I used Blush Pinkish, followed by Yellow Red and then New Red, to work on the mid tones, working from the lightest to the darkest tone. (When writing this step-by-step, I was just informed that the final 72 set of these pencils won't be available till next year.  For this demo I used the final prototypes of the Lightfast pencils that Derwent sent me: the exact same core as the final product, but a different casing. You can just substitute any colours I used which are still not in the public market, for the most similar ones in the available 24 and 36 sets). I also added some light layers of the much darker Venetian Red in the darker areas. It’s always safer to add multiple, light layers at first, so as not to press down too hard on the paper and flatten out the tooth of the surface, thereby making the addition of further layers very difficult, at times, impossible. Be descriptive with your shading, using both the flat of the pencil, and the point for finer details. Move your hand in the direction of the marks on the skin of the fruit to help create form and volume. Alternate layers of pink and red with layers of Brown Ochre, and now some Sunset Gold, which adds more warmth. Keep these layers a medium pressure for now.


 Now start to blend the colours on the paper more by blending with a light violet colour similar to the one we used to draw the outline in Step 1. I used Derwent Lightfast Mars Violet.  Since we are now applying a stronger pressure, it is almost like burnishing. These pencils are unique in their blending ability.  They virtually mix now almost like paint, on the paper. Sharpen the point if you need to, for the finer detailed areas such as around the tops of the pomegranates.
Then, using the Venetian Red, a very dark red-brown, start to sculpt out the form by darkening the shadow areas, and add layers of colour to the cast shadows on the ground. The white table is reflecting some light back on the bottom of the fruit near the shadows, making some areas a lovely warm red-orange colour. To achieve this, blend in a layer or two of the Sunset Gold and New Red. Using the Brown Ochre, start to add some of the details of the patchy marks on the fruit skin. Hold your pencil in a writing style grip, closer to the point, for these small areas, and to have more control.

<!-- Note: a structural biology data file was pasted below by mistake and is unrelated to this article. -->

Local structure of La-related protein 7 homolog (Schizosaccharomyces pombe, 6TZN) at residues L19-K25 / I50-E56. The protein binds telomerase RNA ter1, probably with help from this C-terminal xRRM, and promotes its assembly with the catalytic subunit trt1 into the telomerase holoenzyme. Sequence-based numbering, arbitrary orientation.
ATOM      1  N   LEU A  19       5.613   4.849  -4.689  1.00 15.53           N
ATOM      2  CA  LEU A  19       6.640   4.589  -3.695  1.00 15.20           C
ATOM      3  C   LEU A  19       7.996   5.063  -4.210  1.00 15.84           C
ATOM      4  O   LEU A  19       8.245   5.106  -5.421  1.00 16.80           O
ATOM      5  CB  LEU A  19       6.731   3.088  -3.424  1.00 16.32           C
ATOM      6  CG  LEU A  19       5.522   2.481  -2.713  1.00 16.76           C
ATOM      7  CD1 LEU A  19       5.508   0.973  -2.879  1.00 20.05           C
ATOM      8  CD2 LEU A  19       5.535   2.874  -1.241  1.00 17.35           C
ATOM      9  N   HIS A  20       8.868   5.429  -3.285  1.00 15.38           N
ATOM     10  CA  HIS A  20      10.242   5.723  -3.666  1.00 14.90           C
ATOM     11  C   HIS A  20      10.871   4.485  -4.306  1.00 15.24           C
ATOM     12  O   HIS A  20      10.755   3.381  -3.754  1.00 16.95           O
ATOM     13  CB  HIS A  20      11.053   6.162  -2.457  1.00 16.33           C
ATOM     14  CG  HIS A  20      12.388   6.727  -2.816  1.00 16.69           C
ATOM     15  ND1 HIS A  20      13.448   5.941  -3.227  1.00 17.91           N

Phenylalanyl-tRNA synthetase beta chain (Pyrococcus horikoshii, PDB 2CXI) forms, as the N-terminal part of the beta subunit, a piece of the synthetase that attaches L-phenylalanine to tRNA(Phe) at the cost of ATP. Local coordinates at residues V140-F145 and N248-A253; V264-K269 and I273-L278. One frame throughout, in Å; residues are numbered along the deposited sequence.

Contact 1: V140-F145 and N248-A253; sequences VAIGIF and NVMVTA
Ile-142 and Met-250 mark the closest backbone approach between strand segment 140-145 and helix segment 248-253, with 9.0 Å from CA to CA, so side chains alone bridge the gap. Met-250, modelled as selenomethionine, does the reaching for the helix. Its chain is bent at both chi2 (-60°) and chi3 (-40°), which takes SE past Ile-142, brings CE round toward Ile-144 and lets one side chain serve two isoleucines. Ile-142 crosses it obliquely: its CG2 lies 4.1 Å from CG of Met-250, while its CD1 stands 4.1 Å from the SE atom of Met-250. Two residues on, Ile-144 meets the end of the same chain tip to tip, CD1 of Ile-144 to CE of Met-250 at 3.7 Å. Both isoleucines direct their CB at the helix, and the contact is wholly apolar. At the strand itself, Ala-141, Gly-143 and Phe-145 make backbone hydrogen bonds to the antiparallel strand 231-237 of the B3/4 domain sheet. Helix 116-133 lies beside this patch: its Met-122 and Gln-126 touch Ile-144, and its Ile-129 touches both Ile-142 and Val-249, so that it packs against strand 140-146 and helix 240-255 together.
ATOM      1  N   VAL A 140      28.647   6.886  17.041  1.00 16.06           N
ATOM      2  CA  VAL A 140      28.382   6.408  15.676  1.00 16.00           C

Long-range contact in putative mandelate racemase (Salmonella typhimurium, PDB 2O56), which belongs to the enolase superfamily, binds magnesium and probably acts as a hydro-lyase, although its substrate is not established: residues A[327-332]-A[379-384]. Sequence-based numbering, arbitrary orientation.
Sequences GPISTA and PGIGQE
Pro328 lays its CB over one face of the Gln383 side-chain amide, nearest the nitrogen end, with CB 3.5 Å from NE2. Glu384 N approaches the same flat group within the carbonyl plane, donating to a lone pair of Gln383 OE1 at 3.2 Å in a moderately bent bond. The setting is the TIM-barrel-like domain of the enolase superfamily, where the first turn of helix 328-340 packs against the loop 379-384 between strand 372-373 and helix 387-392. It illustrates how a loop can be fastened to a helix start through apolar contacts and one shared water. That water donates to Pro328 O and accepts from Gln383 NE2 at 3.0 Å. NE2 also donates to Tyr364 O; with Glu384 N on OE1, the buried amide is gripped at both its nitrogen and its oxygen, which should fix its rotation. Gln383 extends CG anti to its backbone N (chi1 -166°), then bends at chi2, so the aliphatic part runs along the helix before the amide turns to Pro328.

In the final stages we add the darkest darks and the lightest lights. Since green is the complimentary colour of red, I used a lovely dark green called Racing Green for the darkest areas in the skin as well as the hollow area of the stalk.  It helps to squint to see which areas are darkest!  I also used this pencil sharpened to a fine point, to add some dark scar-like marks to the right pomegranate. I used an eraser, as well as pressing hard with the Lightfast White pencil to create the highlights. Be careful though with erasing at this stage. If the paper is still damp from the solvent, you risk smudging your drawing, or staining and at worst, tearing the paper! To keep the drawing from looking too overworked and fussy, I crosshatched some rough shading over the shadow areas, and left some drawn lines to hopefully create contrast with the solid forms of the fruit.  You can also blend a little with some solvent again at this final stage, to create a more paint-like finish if you wish.  These pencils are quite soft and can smudge easily, so it’s a good idea to clean any unwanted marks on the white background with a clean eraser, and spray your finished drawing with some fixative to help protect it.

The finished drawing! Now you can sit back and relax, and think about how you are going to use the seeds: just eat them as they are, or as part of a recipe. It can be a bit of a job deseeding pomegranates, but well worth it in the end!